Chapter 8.

What is TONL?

Examples, bi-directional row usage, tonal implications

TONL is a new way to approach the 12-tone method.  It is difficult to deny the universality that this method imposes, and by using the phrase 12-tone method in its title it at once becomes a misnomer.  TONL may have its roots in the 12-tone method, but certainly contains equal influence of bi-tonal composition, traditional tonal composition, counterpoint, jazz harmony, cyclical javanese gamelan structuring, and many others.  To explain the influence of all of these upon TONL is beyond the scope of this book, but I will point out some of the inspired facets where appropriate.  TONL is not meant to be a method of analysis.  It presents different ways to write music using a tone row as a starting point.  More specifically, as will be seen in the section Composing with TONL, TONL is a direct way to translate emotion into music.

To give the reader a very brief idea of how using this method is different from traditional serialism we can take a cursory look at the example below.

(using green thumb row)

We will notice there appears to be no relation to serial music.  The pitches don’t follow the tone row’s order, however pitches are represented almost totally equally.  All pitches occur 3 times with the exception of F natural which is ever so slightly over represented with 5 occurrences, and F# which only has 2 occurrences. 

A cursory examination of Trying to Save a Burning Picnic bars 1-7 (below)  illustrates one of the many varying ways to use TONL.

Bi-Directional Row Usage

The tone row used for this composition is:

G Ab C E Eb B F A Bb F# D C#

From the beginning of the piece, clearly I am not following the strict order of the row.  I chose my pitches starting on both sides of the row at the same time.  Working in this way I make my way towards the middle of the tone row, and avoid using the two pitches F and E.  The second half of the bar starts by using this same method of pitch selection again and carries on until the final E of bar 5.  There is one element that sticks out as being different from this Bi-Directional Row Use, which is the D min melodic figure that appears in the piano Right hand bar 4.  More on this later.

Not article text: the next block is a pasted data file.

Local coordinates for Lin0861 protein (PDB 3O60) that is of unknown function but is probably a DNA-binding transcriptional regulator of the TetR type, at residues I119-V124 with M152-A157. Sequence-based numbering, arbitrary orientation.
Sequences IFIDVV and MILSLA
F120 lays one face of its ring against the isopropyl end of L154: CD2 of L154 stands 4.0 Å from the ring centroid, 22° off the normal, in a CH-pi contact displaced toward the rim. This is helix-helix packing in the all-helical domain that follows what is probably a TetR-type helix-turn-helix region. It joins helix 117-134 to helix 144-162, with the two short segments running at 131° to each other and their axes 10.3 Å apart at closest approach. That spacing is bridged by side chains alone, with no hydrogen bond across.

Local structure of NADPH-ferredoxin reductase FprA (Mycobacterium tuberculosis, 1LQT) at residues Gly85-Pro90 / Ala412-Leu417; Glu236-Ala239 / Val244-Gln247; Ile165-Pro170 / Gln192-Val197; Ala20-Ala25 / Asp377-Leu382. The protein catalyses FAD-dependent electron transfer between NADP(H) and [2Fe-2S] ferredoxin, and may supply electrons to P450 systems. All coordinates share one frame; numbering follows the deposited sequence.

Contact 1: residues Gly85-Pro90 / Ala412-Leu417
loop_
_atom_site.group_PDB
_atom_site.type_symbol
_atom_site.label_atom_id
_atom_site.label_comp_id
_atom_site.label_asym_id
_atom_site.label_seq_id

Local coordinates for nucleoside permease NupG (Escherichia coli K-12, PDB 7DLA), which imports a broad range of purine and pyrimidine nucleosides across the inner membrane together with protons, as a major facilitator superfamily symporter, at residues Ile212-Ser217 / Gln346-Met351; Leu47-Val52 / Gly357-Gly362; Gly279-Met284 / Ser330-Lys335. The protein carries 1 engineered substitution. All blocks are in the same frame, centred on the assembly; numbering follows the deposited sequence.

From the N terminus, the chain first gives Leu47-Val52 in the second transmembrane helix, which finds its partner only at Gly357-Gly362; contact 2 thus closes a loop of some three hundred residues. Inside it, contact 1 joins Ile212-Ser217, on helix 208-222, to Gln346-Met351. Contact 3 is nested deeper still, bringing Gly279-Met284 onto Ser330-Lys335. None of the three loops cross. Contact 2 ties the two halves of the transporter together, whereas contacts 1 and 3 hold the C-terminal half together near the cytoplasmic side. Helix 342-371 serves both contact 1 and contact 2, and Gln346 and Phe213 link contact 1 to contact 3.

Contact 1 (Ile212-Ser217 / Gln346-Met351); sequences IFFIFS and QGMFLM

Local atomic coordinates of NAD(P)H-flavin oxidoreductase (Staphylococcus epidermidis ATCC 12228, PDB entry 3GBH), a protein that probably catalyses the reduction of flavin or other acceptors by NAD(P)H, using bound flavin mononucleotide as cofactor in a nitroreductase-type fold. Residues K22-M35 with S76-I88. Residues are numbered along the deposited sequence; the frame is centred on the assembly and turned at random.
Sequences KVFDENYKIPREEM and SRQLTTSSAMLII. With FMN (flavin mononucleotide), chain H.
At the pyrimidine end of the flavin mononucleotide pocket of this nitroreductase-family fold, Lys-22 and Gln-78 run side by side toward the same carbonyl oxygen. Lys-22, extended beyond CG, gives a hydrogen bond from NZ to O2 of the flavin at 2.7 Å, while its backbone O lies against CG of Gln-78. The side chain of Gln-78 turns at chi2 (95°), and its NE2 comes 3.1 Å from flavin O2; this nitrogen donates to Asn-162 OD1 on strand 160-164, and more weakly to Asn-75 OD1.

To better understand how this Bi-directional row usage works, we will take a more in depth look at a short excerpt below.

Here is a more straightforward example utilising this same method. It employs the usage of ‘Green Thumb Row.’

You can see that we make our way through the row working from both sides of the row simultaneously.  We should also observe that there is a tendency towards favouring consonant intervals, and no attempt to advertently avoid a key establishment.  This is something quite important to composing using TONL. 

Traditional texts on the 12-tone method always emphasise trying to avoid triads, and sequential pitch figures that could imply a key. ‘...avoid more than two major or minor triads formed by a group of three consecutive tones… because the tonal implications emanating from the triad are incompatible with the principles of atonality.’ (Krenek, G. Schirmer, New York, 1940)

In TONL this rule is not a priority. In fact, the establishment of a key is sometimes encouraged.

If we look at the tonal implications of this passage the following key relationships emerge.  Some are more strongly represented (A Maj and Eb Maj) and some are more weakly presented (F# min and C min).  By looking at this kind of analysis we can see an interesting pattern of tri-tone relationships start to come about and we could consider utilising this as linking material should we decide to develop this idea further.

It should be noted that simply by using your row in this way doesn’t implicitly mean that you will be getting more consonant intervallic choices, nor should this necessarily be the goal. This is simply one way to more easily float between traditionally tonal elements and 12-tone material while still remaining within the confines of the row.   You could just as easily write this passage with the intention of emphasising dissonant intervals, and arrive at an equally powerful musical gesture.

A brief analysis of this example illustrates emphasising dissonant intervals.  In the second measure I allowed for three chordal implications to become more implicit.  The sounding of the A major seventh chord could have been avoided if I retained the D# from the previous measure but I decided to keep this sort of resolved consonance in place to act as a sort of midway resting point in the passage.  A major seventh chord would never be considered dissonant in any context, but because of the way this chord is approached and left it feels not only consonant but also resolved.  The following two harmonic groupings are fleeting, but at a slow tempo in combination with the preceding A major could perhaps be felt like something leading to a D tonality.